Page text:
It is common for a person to find themselves more and more limited regarding what they can do as they age.
I periodically hear that getting old stinks. I'm beginning to realize that getting older with Parkinson's Disease has the potential of wreaking even more havoc.
It is common for a person to find themselves more and more limited regarding what they can do as they age. As the Parkinson's I find myself dealing with has progressed over the past few years I have found I can no longer do, or find more challenging, even some of the most routine things I previously did without a second thought.
Putting on and zipping a coat has become more of a chore. Tying my shoes is no day at the beach either, especially when I try to double knot the laces. Even getting in and out of a chair is more labor-intensive than it ever was before.
I have become a lot more cautious than I used to be when out and about. Since my plunge into Bear Creek a few years ago, which I attributed at the time to simple clumsiness on my part, I now realize was likely due to loss of balance related to the disease. Consequently I am a lot more careful when I get around even the smallest bodies of water as I was last week when taking pictures of a handful of Marion County bridges.
I miss the days when I would go out for hours and shag fly balls. That would be quite a challenge today with a shaky glove hand. Plus with the sloth-like speed I now possess I'm sure I would spend far more time chasing batted balls than catching them.
Because my balance is not the best it has been decreed that I have lost my ladder-climbing privileges. The jury, however, is still out as to whether that is such a bad thing. I can't believe I'm going to miss cleaning out leaf-filled gutters, painting the highest reaches of my house or taking down abandoned bird nests from light fixtures.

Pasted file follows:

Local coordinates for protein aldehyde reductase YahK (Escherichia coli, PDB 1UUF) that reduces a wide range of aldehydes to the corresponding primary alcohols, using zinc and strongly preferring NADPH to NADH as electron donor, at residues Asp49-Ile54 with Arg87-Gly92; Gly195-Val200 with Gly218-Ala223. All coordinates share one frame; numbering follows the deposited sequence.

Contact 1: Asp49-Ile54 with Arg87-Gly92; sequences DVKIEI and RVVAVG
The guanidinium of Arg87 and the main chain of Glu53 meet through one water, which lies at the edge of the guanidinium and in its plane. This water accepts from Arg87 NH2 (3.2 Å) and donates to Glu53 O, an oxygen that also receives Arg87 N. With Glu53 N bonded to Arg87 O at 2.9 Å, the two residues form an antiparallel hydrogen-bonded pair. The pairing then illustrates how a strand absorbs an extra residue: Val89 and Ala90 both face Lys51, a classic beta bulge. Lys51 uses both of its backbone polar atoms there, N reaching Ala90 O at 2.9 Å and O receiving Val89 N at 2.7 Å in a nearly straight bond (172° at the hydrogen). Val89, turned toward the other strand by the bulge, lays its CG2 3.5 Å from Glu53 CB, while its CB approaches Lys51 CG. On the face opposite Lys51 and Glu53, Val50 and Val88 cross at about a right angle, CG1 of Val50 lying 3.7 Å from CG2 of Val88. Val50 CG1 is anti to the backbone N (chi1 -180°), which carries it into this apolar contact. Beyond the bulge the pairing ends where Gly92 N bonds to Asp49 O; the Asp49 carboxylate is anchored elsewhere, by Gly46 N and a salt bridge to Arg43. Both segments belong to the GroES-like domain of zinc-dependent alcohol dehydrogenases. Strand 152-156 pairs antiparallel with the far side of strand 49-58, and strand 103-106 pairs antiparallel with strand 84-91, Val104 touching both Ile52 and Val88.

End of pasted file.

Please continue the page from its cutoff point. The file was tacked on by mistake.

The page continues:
Considering how long I have been dealing with tremors, the fact that something was wrong was one of the worst kept secrets in Hannibal. Another non-secret, at least to people who take their valuable time to read this column on a semi-regular basis, is my love for photography.
One might be tempted to think that my hand tremors would have robbed me of that enjoyment, but thus far that has thankfully not been the case. To this point I have been able to adapt and continue to take photos. Are all my photos perfectly in focus? No, but they never were to begin with.
My attitude is that every successful photo outing is a victory in the personal battle I'm waging each and every day.
One such win came a little over a week ago. With temperatures in the 60s on a Sunday afternoon, I broke out my camera and photographed an eagle in a River Road tree. Amazingly the best photo of the batch I took was of the eagle in flight, which should have been my biggest focusing challenge. Go figure.
My next photographic outing will hopefully come Wednesday morning when a lunar eclipse occurs. I have attempted to photograph lunar eclipses before with little success.
While it seems most total lunar eclipses occur in the middle of the night, not so the one coming up this week. It will still be going on when the Moon sets around 7:30 a.m.
According to Universe Today, this will be the first of two lunar eclipses in 2018. Because it is the month's second full Moon, it is considered a “blue” Moon. Depending on how deep the Moon passes through the Earth’s shadow and the Earth’s atmosphere Wednesday morning, the Moon's color could vary from orange to red during totality.
While clouds or bitter cold could rob me of my fun Wednesday morning, Parkinson's will not keep me from trying to take photos of when a "blue" moon turns blood red.
The views expressed in this column are not necessarily those of the Courier-Post.